The Federal Energy Regulatory Commission (FERC) recently thwarted an effort by PJM Interconnection LLC to limit the ability of its Independent Market Monitor (IMM) to file complaints against PJM. The Commission ruled that the explicit authority of PJM’s IMM to file complaints under specified circumstances does not foreclose the IMM’s general right to file complaints under Section 206 of the Federal Power Act. PJM Interconnection, LLC, 167 FERC ¶ 61,084 (2019). In addition to its importance within PJM, this decision potentially strengthens the hand of IMMs in relation to other regional transmission organizations and independent system operators across the country.

In conjunction with its administration of competitive day-ahead and real-time energy markets, PJM has retained an IMM to, among other things, monitor, investigate, evaluate and report on the design of the PJM markets and the exercise of market power by participants in PJM markets. Although funded by PJM, the IMM is independent from, and not subject to, the direction or supervision of the PJM Board, except with respect to budgetary matters.

The IMM is responsible under the PJM Tariff to “objectively monitor the competitiveness of PJM Markets, investigate violations of FERC or PJM Market Rules, recommend changes to PJM Market Rules, prepare reports for the Authorized Government Agencies and take such other actions as are specified in this plan.” The PJM Tariff provides that, if appropriate, the IMM may raise concerns about matters for which it is responsible either with PJM or with the FERC. However, the only instance in which the IMM is authorized explicitly to file a complaint at the FERC is when it identifies the potential exercise of market power related to a Sell Offer submitted into the PJM capacity market.

Under certain circumstances, the PJM Tariff mitigates the potential for a Market Seller to exercise market power by requiring that bids to supply energy from a generation resource within PJM be limited to the marginal cost of supplying energy incurred by the generation resource. The PJM Operating Agreement and other PJM documents specify the means by which the marginal cost of energy from a generation resource is to be determined for this purpose.

In the course of developing its procedures for computing cost-based rate caps, PJM proposed that disputes between the IMM and PJM over Market Seller penalties should be referred to the FERC Office of Enforcement. Instead, however, the FERC ruled that “such disputes are the province of the Commission and its Administrative Law Judges to address in response to a complaint when appropriate, or for its Administrative Dispute Resolution process to resolve outside of formal processes.” Apparently out of concern that this ruling might be interpreted to expand the scope of the IMM’s authority, PJM asked the FERC to clarify that it did not intend to enable the IMM to initiate a complaint against PJM whenever PJM accepted bids to supply energy subject to cost-based rate caps that the IMM believed to be excessive.

In PJM Interconnection, the FERC denied PJM’s request for clarification. In so doing, the FERC explained that in the event the IMM becomes aware of a potential exercise of market power by a Market Seller, the PJM Tariff permits the IMM to “file a petition or initiate other regulatory proceedings addressing the issue.” The FERC concluded that the filing of a complaint at the FERC by the IMM is one way for it to do so.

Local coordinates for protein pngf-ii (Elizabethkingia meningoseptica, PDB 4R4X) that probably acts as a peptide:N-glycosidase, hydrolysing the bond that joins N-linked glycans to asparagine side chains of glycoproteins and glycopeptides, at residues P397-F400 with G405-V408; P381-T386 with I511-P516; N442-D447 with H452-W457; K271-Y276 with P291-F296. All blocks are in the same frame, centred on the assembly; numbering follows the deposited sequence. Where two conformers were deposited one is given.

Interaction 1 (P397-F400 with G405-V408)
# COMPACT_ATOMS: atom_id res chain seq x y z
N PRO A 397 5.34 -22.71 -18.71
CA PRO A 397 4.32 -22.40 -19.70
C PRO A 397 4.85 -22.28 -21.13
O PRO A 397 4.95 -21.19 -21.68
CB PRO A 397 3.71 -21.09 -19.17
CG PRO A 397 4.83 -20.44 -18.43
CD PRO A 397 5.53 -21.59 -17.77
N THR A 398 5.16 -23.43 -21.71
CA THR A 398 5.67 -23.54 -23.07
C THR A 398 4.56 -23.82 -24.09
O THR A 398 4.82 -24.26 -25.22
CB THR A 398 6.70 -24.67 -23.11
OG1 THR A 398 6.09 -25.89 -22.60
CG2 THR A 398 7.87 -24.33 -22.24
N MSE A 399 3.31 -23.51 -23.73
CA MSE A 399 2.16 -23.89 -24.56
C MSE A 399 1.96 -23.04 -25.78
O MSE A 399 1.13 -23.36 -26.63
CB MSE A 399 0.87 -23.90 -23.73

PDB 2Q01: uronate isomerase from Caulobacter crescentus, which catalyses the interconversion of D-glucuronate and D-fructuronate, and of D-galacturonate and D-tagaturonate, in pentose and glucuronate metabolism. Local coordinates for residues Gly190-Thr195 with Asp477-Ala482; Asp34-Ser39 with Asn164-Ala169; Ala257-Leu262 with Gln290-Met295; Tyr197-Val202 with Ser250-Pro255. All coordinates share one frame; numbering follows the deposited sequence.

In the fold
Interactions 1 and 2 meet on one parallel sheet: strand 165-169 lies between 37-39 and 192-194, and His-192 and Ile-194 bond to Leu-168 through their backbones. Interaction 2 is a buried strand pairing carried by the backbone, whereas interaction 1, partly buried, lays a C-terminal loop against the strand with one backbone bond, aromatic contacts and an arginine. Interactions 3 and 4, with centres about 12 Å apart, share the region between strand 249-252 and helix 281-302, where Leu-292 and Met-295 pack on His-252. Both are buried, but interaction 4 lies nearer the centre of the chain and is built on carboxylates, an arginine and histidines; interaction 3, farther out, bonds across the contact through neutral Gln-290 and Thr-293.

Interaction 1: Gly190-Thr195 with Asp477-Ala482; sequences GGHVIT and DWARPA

More generally, PJM argued that the filing of a complaint by the IMM against PJM, for any reason, would create a conflict of interest for the PJM Board because of its budget oversight responsibilities with respect to both PJM and the IMM. However, the FERC found that “it is unclear why only complaints that fall outside of the Tariff’s explicit grant of rights to the IMM would be problematic with respect to the PJM Board’s ability to fulfill its responsibilities,” and therefore dismissed this concern.

Significantly, Commissioner Richard Glick wrote a concurring statement in which he took a broad view of the IMM’s authority to file complaints against PJM pursuant to Section 206 of the Federal Power Act:

By virtue of its position and expertise, a market monitor will often be uniquely well-positioned to identify market design flaws and assemble a corresponding record sufficient to meet a complainant’s burden under section 206. As a result, a complaint by a market monitor may often be the most expeditious and effective avenue for remedying a market design aspect that has become unjust and unreasonable or unduly discriminatory or preferential. In light of that critical role, there is no reason to clip a market monitor’s wings by carving market monitors out from the broad set of potential complainants identified in the Commission’s Rules of Practice and Procedure.

The order in PJM Interconnection permits the IMM to file complaints against PJM on a wide range of topics within its general area of responsibility relating to market design and the potential exercise of market power. It therefore appears that the role of the IMM has been expanded – from that of an advisor on the design of PJM Markets and the potential exercise of market power – to that of an independent entity with authority to file market power complaints at FERC. The order also provides precedent for efforts by market monitors within other regional transmission organizations and independent system operators to claim similar authority. Only time will tell whether, and to what extent, IMMs may seek to take advantage of such authority to challenge decisions of the RTO/ISO by which they are employed.